Philosophy and Practice of Engaged Scholarship: (EDB 9020)
This course explores the philosophy of science, different modes of inquiry that exist, and various epistemological perspectives including positivist, interpretativist, and critical research. Concepts of rigor and relevance are discussed along with implications for conducting research that can inform practice. The course also serves to provide an overview and roadmap of the EDB research process. Understanding the research process and identifying a personal research domain is a critical first step toward transforming oneself from a practitioner to a practitioner-scholar. Within that context, one of the chief aims of the course is helping students to identify and develop a personal research domain that will sustain their interest through the duration of the EDB program. Students will gain the skills needed to conduct a literature review and to conceptualize an issue or research question that resonates with practitioners. Inductive, interpretive modes of research will be introduced.
Theory Development:(BA 9260)
Students develop an understanding about developing theory and about its critical role in surfacing a theoretical contribution. They understand the distinction between identifying a business problem and a scientific problem, and the approaches to achieve rigor and relevance. They learn about the key elements of a theory and the approaches to build a theory. They understand the distinctions between process and variance models and among the different types of process and variance models, and also develop the understanding of how to achieve correspondence between theoretical arguments and the specification of the model and its underlying components including the types of constructs and the functional form of the relationships. They develop an understanding about how to leverage context and time in the theory building process, and also about the roles of multi-dimensional constructs and multi-level models in theory development. Cumulatively, they develop the skills and understanding to formulate a research question, synthesize the relevant literatures, build a theory, and specify a model and to achieve correspondence between these essential elements.
Technology & Operations: (EMBA 8355)
Students develop the ability to diagnose and analyze problems, and develop and implement improvement and innovation initiatives for enterprise and inter-enterprise processes. They apply complementary approaches to establish quality goals and an organizational system to achieve these goals, to measure quality performance, and to control process variation. They determine process requirements and develop designs for manufacturing and service processes, including self-service operations. They evaluate the performance implications of information sharing practices and allocation of decision rights in inter-enterprise processes. They also examine how information can be leveraged for physical and financial flows across multi-tiered supply networks, and how these networks should be designed to be responsive to supply and demand uncertainty.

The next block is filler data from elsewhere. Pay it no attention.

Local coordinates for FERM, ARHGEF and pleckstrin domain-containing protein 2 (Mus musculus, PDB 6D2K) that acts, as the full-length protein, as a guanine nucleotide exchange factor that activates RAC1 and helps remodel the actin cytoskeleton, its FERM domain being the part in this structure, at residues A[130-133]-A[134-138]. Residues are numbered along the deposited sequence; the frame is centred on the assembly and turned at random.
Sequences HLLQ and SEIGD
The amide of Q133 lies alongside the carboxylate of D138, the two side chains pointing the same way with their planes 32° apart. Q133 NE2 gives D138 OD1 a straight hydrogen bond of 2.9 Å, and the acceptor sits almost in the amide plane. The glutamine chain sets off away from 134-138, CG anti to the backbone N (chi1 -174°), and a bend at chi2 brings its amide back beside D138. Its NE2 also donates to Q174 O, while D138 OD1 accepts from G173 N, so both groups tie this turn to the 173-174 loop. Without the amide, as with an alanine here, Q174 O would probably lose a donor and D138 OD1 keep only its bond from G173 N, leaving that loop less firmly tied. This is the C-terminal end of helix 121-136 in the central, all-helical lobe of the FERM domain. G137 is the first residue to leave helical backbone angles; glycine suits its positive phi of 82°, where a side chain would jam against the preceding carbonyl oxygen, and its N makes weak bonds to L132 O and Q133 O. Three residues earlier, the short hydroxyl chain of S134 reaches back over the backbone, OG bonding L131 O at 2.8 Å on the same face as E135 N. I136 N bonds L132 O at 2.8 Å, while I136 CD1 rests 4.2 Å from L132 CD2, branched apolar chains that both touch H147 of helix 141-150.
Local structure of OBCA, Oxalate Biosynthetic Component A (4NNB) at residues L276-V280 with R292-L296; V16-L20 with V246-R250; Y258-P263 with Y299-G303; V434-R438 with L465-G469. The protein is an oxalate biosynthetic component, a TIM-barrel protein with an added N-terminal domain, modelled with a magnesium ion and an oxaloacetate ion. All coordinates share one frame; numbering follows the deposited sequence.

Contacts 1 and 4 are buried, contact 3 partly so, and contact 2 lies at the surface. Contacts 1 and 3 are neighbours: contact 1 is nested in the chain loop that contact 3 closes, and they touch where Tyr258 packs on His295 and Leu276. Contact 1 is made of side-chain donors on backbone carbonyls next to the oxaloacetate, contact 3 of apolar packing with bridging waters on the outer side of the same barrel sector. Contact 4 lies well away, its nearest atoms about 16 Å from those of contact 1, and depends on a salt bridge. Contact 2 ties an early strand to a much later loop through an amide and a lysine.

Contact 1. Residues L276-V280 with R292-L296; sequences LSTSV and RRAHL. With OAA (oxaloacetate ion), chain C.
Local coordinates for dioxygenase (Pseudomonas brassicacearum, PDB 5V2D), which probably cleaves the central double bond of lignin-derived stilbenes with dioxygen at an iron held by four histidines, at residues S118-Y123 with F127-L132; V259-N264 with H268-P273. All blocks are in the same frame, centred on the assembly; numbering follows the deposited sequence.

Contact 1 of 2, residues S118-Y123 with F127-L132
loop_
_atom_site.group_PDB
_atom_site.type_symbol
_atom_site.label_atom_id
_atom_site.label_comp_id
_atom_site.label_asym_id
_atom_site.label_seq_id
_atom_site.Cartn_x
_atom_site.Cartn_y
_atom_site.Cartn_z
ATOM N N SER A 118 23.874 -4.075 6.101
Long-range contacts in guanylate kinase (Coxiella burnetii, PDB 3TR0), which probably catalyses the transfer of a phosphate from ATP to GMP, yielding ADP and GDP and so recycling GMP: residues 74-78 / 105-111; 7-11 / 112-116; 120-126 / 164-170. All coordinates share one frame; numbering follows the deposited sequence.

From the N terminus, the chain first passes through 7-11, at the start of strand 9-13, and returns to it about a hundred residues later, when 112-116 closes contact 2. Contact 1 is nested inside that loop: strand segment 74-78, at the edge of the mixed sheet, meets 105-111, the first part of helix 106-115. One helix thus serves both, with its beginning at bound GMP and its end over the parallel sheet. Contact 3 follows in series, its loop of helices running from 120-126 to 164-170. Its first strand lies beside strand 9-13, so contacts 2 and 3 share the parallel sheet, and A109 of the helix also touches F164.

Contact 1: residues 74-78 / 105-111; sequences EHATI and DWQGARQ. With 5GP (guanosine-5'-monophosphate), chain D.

Supply Chain Management: (CIS 8060)
Students develop the ability to conceptualize, design, and implement supply chains aligned with product, market, and customer characteristics. Business competition is now between supply networks rather than individual corporations. Managing the flow of products, information, and revenue across supply chains differentiates the ability of supply networks to fulfill customer needs. Students develop the ability to evaluate how information flows can substitute for the stock of physical resources, such as inventory, and why such systems succeed or fail. They assess how internet technologies, dynamic markets, and globalization are impacting supply chain strategies and practices, including logistics, digital coordination of decisions and resources, inventory and risk management, procurement and supply contracting, product and process design, and revenue management.
Directed Readings for PhD Students
Designed and offered Directed Readings to PhD students to (i) train them in the latest research methods (e.g., network analysis, text mining of user generated content, randomized online experiments) and (ii) ground them in the phenomena/problems and the interdisciplinary theories relevant to their research agendas. For list click here.